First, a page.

Among the powerful environmental groups opposing HB 1160 has been Western Resource Advocates. John Nielsen, the group’s energy program director, argues that the existing legislation is not well thought out. While the goal of reducing methane emissions is a worthy one, he says, it’s not clear the bill will actually achieve it — and might hinder better efforts in the future. “Are there better tools out there to get this done?” he asks.
But there’s another possibility that seems to bother Western Resource Advocates and other groups. If coal-mine emissions can be considered as renewable, he says, then does that mean that fugitive emissions of methane from natural gas drilling and pipeline transport can similarly be tapped someday to produce electricity under renewable portfolio standards?
Nielsen agrees that this tempest in Colorado can be considered a forerunner of a broader national debate about the clean-energy standard proposed by President Barack Obama in his 2011 State of the Union address. That debate will be about whether technology should be agnostic in reducing greenhouse gas emissions. At its heart, the debate is whether we can realistically hope to completely eliminate our dependence on fossil fuels anytime soon. Most sober assessments have concluded that it will be impossible. That point is even more emphatic if the Chinese, Indians and Indonesians are brought into the conversation, as they absolutely must be.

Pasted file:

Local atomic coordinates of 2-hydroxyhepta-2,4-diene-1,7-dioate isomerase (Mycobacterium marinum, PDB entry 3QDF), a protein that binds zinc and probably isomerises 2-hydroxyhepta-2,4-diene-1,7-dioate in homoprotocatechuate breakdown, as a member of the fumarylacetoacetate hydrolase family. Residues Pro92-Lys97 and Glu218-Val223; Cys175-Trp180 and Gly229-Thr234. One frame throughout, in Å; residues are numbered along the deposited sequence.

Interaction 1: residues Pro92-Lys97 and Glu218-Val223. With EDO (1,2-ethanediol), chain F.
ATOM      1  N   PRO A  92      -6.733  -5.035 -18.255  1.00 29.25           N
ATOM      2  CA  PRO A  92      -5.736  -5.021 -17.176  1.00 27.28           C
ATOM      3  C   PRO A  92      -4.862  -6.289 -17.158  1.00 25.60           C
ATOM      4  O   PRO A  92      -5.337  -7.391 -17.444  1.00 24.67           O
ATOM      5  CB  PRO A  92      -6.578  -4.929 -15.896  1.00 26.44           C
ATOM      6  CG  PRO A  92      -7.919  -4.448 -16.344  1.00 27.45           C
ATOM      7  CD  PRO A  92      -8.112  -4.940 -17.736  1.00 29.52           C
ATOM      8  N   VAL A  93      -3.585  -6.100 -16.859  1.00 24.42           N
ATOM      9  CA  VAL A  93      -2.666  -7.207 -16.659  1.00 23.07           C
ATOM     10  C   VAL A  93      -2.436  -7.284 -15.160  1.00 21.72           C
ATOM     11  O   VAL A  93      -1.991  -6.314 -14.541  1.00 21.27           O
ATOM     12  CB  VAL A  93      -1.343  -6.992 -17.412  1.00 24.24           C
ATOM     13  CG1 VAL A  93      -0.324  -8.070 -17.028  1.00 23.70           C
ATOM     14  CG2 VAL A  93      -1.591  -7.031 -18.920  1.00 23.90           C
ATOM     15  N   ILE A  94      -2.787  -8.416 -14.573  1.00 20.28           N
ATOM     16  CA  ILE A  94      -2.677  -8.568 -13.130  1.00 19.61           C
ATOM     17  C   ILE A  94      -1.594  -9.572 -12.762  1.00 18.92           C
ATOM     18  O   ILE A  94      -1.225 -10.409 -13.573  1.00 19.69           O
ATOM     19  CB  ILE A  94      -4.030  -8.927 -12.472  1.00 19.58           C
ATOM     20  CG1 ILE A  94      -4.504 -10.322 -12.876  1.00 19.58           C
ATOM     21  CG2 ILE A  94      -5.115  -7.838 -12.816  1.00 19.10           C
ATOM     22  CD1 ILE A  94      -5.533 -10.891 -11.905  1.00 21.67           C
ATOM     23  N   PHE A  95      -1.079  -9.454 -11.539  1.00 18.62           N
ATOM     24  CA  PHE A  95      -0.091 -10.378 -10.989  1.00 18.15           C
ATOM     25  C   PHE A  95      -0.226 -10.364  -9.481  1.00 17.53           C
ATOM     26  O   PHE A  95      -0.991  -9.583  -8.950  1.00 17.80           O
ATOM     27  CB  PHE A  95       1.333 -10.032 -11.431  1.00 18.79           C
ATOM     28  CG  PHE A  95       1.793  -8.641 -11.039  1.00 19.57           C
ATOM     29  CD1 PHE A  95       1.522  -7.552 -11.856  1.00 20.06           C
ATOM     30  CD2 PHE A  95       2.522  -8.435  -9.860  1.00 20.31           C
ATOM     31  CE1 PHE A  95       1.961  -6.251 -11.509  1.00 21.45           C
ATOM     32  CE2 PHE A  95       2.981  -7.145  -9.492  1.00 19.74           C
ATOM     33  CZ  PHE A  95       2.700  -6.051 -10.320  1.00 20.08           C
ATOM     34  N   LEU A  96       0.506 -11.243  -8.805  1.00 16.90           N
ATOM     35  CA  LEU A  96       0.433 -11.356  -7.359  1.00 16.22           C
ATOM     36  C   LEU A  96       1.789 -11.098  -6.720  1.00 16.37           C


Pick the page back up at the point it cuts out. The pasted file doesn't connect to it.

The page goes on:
Can we someday wean ourselves entirely off fossil fuels? Perhaps, but we’re going to have to live with coal for a few more decades, possibly longer. The current pushback by environmental groups and their Democratic allies smells of a litmus test of ideological purity. It confuses battles with the war.
If the war is against dangerous accumulations of human-caused greenhouse gas emissions, this is a bill that should land on the desk of Gov. John Hickenlooper.
Allen Best, a journalist in Colorado for 35 years, publishes an e-zine called Mountain Town News.
Read more: The merits of methane harvesting – The Denver Post http://www.denverpost.com/opinion/ci_20183852/merits-methane-harvesting#comments#ixzz1pVs0TxbS